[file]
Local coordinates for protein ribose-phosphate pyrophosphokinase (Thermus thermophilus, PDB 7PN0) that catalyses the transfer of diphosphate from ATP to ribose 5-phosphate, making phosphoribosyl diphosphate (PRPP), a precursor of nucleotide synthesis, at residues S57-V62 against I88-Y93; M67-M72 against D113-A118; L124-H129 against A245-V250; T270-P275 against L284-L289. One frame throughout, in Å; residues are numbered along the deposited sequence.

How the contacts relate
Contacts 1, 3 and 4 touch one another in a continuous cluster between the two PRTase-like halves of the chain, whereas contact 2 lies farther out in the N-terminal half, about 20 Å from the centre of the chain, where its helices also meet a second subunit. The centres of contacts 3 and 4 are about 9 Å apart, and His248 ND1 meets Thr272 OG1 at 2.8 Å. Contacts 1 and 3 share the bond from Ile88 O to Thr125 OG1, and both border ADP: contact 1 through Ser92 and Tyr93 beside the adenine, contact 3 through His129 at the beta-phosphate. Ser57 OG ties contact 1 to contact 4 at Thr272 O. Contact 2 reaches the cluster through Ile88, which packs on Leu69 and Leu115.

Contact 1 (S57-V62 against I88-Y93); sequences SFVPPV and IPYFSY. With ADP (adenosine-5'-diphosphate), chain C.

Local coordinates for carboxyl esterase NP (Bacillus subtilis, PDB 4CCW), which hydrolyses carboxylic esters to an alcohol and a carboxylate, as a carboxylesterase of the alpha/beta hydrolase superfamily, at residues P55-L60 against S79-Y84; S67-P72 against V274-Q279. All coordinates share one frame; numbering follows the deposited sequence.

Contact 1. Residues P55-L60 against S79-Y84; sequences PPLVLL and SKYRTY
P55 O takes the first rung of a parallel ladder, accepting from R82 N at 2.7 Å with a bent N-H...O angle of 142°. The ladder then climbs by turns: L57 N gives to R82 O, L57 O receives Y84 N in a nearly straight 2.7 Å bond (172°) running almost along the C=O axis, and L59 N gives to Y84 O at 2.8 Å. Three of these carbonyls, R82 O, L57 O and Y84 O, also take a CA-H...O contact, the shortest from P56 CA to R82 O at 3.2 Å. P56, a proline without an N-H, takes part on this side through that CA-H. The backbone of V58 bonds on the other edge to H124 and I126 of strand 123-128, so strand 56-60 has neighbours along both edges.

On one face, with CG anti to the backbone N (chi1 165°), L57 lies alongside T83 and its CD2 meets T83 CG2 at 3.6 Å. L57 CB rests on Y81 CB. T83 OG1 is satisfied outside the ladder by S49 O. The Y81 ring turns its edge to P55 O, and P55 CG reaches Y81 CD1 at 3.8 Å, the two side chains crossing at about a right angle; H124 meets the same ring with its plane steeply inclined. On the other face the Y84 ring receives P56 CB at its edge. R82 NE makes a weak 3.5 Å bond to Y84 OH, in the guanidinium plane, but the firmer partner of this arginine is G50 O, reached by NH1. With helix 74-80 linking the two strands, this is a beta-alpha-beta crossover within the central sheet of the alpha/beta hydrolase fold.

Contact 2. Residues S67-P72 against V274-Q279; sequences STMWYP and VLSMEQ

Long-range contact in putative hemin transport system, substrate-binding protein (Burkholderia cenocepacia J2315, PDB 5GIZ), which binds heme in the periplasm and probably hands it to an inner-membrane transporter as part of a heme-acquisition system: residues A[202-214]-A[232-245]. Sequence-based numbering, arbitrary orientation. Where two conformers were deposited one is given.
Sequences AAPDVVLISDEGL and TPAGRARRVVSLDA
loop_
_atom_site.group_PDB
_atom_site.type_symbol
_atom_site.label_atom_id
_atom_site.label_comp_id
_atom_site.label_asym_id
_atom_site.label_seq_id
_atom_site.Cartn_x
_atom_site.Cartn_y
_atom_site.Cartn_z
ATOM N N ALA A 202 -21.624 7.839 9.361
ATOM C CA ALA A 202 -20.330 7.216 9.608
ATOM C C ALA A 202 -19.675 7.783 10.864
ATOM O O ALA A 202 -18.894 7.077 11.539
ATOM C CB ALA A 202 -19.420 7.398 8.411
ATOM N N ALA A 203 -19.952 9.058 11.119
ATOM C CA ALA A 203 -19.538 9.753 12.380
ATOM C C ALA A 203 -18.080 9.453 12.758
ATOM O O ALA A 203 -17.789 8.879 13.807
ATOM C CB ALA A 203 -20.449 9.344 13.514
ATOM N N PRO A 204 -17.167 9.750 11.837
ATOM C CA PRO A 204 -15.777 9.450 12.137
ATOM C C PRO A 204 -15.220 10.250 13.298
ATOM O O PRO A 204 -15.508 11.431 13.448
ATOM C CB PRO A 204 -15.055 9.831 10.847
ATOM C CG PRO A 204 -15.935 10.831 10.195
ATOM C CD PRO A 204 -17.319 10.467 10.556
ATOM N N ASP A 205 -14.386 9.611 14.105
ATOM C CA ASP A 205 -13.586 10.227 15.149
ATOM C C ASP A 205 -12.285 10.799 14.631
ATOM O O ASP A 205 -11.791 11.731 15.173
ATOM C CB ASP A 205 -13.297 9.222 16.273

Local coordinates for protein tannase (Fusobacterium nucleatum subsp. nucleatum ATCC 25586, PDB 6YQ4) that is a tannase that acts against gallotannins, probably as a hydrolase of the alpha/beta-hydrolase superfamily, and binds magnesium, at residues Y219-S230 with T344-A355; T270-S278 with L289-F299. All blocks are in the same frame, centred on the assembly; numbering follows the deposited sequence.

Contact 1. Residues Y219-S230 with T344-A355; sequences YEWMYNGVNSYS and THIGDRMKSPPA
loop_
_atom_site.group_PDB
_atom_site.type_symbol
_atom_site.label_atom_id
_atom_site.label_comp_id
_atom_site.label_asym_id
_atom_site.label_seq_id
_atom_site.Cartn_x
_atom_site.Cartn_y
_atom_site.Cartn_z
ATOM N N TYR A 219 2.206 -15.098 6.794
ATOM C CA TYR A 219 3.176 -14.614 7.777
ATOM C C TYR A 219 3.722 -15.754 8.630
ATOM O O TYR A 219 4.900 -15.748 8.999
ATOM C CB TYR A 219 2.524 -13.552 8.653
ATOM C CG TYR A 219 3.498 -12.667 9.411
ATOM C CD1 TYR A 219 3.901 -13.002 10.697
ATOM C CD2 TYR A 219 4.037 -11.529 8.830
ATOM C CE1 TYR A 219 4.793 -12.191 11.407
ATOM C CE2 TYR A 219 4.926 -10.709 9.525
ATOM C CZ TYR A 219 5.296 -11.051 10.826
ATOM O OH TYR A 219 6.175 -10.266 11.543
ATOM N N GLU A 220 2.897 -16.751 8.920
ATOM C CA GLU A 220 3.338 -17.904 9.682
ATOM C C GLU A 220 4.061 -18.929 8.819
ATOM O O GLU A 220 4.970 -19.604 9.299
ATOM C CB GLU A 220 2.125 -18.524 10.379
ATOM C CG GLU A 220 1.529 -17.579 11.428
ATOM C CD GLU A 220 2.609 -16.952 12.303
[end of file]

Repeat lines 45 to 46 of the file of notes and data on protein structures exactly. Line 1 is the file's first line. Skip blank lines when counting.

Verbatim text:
Contact 1. Residues Y219-S230 with T344-A355; sequences YEWMYNGVNSYS and THIGDRMKSPPA
loop_